TheStreet and RealMoney tech columnist Eric Jhonsa is live blogging Netflix’s (NFLX) - Get Report closely-watched second-quarter earnings report and video interview with analysts after the close on Thursday, July 16.
For the second quarter, analysts polled by FactSet are expecting GAAP EPS of $1.81 on $6.09 billion in revenue. But the company’s subscriber growth numbers usually have a much bigger impact on its share price following earnings than do its revenue and EPS numbers.
The current analyst consensus is for Netflix to have added 8.26 million net new subscribers in the second quarter, compared to the company’s guidance in April for 7.5 million net adds in the quarter. Netflix added a massive 15.77 million subs in the first quarter as the coronavirus sent millions of people around the world home with copious amounts of free time.
Netflix admitted, however, that its outlook for the second quarter was only “guesswork” given the unpredictability of the direction of the global pandemic. For the third quarter, the analyst consensus estimate is for 5.27 million paid net adds.
Among the other key things to watch for are Netflix’s international subscriber growth numbers, corporate free cash flow and forward looking guidance.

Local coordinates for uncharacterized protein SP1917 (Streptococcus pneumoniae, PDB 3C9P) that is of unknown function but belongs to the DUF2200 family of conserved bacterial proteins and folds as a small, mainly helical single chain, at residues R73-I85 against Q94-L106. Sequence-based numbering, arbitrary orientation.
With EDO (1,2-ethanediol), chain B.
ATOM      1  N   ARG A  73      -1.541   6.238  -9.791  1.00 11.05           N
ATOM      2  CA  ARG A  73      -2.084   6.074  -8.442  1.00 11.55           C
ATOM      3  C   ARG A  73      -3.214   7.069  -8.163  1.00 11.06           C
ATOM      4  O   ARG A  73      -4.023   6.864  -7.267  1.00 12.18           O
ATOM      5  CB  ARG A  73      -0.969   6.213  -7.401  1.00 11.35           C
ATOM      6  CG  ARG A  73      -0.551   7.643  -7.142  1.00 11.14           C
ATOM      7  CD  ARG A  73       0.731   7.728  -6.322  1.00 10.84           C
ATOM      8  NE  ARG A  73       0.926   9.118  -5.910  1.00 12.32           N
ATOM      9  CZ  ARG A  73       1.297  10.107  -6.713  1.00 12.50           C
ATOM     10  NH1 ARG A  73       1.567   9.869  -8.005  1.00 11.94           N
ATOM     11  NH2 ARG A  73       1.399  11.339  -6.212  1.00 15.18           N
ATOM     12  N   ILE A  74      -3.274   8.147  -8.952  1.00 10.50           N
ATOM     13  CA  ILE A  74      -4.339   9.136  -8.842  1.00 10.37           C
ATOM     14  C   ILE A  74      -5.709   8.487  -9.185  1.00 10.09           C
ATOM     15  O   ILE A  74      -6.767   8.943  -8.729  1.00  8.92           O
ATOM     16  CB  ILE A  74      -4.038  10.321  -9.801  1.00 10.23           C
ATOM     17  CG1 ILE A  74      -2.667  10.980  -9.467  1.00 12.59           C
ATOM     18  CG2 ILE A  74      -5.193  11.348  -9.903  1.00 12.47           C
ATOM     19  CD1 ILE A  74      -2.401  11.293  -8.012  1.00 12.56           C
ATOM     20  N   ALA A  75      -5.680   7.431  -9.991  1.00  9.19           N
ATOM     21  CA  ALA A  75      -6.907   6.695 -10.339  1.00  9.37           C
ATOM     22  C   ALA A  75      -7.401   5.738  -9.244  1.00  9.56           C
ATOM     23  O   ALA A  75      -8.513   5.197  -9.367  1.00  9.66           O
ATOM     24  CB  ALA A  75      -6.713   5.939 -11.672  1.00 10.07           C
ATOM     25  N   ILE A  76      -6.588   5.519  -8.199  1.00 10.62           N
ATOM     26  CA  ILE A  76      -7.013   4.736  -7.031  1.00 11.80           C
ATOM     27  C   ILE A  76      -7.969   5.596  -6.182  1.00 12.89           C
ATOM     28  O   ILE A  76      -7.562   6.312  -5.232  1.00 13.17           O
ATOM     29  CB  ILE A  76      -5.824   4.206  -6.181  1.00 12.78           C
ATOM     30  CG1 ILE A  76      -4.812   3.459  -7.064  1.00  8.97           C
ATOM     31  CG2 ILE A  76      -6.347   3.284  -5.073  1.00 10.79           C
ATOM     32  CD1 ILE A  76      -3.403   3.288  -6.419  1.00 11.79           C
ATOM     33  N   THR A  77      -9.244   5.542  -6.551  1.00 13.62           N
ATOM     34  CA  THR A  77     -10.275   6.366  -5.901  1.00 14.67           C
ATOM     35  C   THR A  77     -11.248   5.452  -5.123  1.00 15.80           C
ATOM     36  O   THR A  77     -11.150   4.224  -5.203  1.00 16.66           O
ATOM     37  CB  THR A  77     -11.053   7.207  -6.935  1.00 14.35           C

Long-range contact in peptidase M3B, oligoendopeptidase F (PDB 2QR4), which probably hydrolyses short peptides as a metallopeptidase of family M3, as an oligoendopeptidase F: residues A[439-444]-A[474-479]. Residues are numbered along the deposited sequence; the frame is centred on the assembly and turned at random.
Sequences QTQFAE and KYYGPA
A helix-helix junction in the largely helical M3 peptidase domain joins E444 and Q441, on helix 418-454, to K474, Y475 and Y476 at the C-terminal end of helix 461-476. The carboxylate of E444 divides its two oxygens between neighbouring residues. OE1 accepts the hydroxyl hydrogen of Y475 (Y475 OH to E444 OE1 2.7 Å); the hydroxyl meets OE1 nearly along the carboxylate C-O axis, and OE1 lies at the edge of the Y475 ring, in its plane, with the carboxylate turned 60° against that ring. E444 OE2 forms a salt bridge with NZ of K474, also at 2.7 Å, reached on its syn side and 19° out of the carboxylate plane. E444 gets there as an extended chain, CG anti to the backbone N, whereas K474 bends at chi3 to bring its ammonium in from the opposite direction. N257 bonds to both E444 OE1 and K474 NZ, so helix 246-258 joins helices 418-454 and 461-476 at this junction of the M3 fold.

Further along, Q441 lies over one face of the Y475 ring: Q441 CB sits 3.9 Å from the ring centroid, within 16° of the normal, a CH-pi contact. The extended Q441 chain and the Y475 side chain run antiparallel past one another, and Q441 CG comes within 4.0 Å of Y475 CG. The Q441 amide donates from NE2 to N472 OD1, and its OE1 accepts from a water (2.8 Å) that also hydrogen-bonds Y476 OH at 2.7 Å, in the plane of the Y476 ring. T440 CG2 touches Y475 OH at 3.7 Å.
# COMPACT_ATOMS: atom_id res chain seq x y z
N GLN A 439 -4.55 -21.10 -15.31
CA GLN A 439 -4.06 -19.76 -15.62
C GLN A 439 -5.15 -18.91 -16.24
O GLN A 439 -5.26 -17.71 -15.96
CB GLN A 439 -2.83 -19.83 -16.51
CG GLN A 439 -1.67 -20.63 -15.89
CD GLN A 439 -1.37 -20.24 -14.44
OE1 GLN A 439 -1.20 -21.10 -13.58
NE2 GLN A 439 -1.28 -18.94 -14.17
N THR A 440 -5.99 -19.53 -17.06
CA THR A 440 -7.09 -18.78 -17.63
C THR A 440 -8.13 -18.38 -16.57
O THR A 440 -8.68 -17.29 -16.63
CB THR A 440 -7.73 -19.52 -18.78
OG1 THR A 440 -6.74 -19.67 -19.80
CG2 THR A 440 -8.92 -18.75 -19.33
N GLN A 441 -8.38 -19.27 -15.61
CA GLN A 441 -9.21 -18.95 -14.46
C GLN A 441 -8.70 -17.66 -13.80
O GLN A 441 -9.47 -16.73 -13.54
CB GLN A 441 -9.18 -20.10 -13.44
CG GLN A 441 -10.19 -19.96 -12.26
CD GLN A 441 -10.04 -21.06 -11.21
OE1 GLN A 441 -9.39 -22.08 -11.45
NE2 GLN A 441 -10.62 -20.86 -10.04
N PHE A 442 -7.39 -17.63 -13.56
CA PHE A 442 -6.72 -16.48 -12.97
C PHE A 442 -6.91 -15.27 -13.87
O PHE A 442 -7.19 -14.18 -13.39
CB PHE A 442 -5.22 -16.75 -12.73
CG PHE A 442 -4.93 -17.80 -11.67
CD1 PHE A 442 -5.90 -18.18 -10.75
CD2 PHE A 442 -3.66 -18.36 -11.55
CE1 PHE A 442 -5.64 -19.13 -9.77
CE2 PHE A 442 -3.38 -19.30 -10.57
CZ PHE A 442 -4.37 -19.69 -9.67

In terms of international growth, some analysts are seeing signs of particularly strong growth in Mexico on the strength of local-language original content. Netflix recently began breaking out by region, and international markets are viewed as key to Netflix's future success as the company saturates the U.S.
Apart from subscriber growth, Netflix's Q1 release contained another pleasant surprise for investors in the form of better-than-expected free cash flow. The company said that it will burn roughly $1 billion less than expected in 2020, mostly due to delays in producing original content because of the pandemic
Finally, in terms of guidance, while projections are likely to be uncertain, as noted, management may still reveal more about trends they’re seeing and expecting in terms of subscriber growth and engagement. This includes how much of the massive gains in Q2 were a pull forward from the second half, which could reduce the outlook for Q3 and Q4.